China’s making a citizen-ranking system and it’s scary
Too much technology will be our downfall
Mar 19, 2018
It’s either we’re quickly moving into the Black Mirror-esque future, or we’re going back to the Big Brother-ruled world of 1984.
China, which has the world’s largest population and the second largest economy, is looking into implementing a social credit system or scoring system across the country by 2020. The program, The Week reports, takes into account “a person’s political activity, social interactions, and purchase history,” which is then translated by a computer algorithm into a “trust score.”
The scoring system can be summarized as follows, according to The Week: “Take care of your parents, pay your bills on time, and give to charity and you’ll be rewarded with a high rating, which can get you access to visas to travel abroad and good schools for your children. Run a red light, criticize the government on social media, or sell tainted food to consumers and you could lose access to bank loans, government jobs, and the ability to rent a car.”
Your trust score could also be affected by your connections, your education level, and even something as seemingly mundane as the time you spend playing video games. In short, the system will reward good behavior and will punish bad behavior.
The Communist Party sees this social credit system as “a way to push citizens toward approved behaviors.” While pushing for discipline (possibly), law-obedience, and overall general good behavior is a commendable thing, the method to be used strikes me as problematic. (My hypothetical social credit score took a blow just by typing out that sentence.)
The issue of age
First of all, how old should you be before the government starts watching your every move? Are you watched and scored the moment you’re born?
The algorithm is not error-free
According to The Week, China’s Supreme People’s Court blacklist will be integrated into the social credit system. More than 7 million people are on this list for outstanding fines or judgments. Getting into the blacklist could result from a careless mistake as entering an incorrect account number, and the bans could remain in place even after the mistake has been corrected. Academic and father of social credit theory Lin Junyue says that although these mistakes are inevitable, the ‘sacrifices’ of the people involved would be worth the general improvement of society.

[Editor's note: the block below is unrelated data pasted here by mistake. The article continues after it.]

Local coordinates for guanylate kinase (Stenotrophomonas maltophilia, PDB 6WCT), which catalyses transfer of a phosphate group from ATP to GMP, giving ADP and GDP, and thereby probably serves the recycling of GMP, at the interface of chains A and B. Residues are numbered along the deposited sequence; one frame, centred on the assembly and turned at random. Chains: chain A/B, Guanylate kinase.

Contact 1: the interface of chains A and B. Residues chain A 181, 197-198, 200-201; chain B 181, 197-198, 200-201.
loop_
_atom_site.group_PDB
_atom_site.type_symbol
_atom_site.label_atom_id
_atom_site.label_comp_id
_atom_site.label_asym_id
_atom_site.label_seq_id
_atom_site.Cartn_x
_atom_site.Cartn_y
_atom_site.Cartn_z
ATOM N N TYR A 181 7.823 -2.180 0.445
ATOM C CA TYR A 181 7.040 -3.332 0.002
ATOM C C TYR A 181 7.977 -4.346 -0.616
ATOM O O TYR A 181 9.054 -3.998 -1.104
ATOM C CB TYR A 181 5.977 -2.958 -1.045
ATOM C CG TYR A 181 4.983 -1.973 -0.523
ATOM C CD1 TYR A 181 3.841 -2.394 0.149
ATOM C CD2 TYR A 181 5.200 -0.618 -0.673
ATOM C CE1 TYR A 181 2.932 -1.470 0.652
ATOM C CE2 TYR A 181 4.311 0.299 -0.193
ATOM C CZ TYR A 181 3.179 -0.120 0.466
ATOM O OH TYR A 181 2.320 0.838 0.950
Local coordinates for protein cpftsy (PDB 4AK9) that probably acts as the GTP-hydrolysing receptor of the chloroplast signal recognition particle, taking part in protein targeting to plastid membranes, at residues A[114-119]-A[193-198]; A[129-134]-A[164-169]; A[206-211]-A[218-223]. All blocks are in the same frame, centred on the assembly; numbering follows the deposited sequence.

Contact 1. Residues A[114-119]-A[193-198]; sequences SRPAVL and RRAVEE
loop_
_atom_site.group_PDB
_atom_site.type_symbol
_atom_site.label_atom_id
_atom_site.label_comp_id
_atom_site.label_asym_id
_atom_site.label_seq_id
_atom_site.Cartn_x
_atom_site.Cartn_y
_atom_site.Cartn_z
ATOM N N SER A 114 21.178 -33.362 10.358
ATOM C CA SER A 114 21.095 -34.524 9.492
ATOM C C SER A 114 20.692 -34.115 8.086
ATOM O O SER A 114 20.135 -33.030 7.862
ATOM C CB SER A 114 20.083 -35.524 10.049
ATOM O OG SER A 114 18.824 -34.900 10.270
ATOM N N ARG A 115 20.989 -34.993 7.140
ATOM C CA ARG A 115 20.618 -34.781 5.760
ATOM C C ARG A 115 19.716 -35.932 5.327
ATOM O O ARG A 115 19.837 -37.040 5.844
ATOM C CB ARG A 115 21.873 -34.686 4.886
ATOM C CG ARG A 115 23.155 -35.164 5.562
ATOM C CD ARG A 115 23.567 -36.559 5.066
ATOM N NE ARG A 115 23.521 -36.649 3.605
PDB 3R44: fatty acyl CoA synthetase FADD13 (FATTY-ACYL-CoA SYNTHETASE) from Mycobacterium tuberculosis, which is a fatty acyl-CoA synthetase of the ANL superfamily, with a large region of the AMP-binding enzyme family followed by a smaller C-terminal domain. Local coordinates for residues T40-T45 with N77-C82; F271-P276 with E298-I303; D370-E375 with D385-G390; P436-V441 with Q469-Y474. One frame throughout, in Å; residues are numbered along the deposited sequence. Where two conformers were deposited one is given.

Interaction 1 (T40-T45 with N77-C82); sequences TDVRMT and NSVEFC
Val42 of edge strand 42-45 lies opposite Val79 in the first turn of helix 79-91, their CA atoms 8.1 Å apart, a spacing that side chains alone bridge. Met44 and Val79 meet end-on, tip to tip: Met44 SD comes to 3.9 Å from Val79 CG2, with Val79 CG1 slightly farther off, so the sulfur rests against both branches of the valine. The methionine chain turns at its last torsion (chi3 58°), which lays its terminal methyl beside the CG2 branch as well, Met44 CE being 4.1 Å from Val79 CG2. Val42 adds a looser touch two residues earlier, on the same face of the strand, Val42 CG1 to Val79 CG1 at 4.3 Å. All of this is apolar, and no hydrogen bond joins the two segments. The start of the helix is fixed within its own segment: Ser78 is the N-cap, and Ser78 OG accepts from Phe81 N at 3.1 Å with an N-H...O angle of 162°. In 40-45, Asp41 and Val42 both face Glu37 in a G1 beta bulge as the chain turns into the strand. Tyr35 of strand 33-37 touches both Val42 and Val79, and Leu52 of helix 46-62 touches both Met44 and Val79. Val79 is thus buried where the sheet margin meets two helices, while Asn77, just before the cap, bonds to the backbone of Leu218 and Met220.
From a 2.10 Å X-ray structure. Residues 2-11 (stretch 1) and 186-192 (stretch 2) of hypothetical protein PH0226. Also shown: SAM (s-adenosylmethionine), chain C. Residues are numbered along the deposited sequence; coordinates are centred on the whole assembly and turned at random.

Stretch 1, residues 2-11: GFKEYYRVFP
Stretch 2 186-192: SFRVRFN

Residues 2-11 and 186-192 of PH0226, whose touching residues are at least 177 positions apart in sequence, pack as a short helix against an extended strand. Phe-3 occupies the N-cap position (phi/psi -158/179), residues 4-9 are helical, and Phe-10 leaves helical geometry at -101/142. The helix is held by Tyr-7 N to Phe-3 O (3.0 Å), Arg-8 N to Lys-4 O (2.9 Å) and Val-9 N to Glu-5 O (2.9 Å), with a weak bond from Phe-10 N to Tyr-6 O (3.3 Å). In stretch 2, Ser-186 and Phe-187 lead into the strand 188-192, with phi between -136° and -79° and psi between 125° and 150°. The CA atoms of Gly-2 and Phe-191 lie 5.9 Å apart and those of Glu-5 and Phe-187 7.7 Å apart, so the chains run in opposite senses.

Privacy is gone, and so are genuine relationships
In order to compute the trust score or social credit score, the government will be harnessing data gathered from a wide range of sources: video surveillance, financial apps, social media apps, your hotel reservations, train and plane bookings, chat apps, and more.
Now I don’t know about you, but if I knew my government was watching every single thing I did, and knows every single keystroke I’m making right now, I probably wouldn’t be doing anything at all anymore. (Or not, because that will also give me demerits. I’ll never win, will I?)
Point is, the fact that your movements would be more calculated diminishes the authenticity of it. Are you really charitable? Do you really care about your parents? Or are you just doing it for the social credit score?
Free will vs. state will
As I said, pushing for good behavior across the country is commendable. It’s something I wish we could do in the Philippines, too. But it’s the method that’s problematic. It’s just a little short of being dictatorial. Maybe I’d call it a soft dictatorship, even. By controlling the privileges (or even rights) the citizens get to enjoy, the state is also twisting the society’s consciousness into conforming with its own.
I guess this is the only time I’ll be grateful our tech isn’t as advanced here.
Good behavior should be inherent. It shouldn’t be inspired by something external like a government rating. Be good because you are good. Not because it’ll get you better seats on the train.
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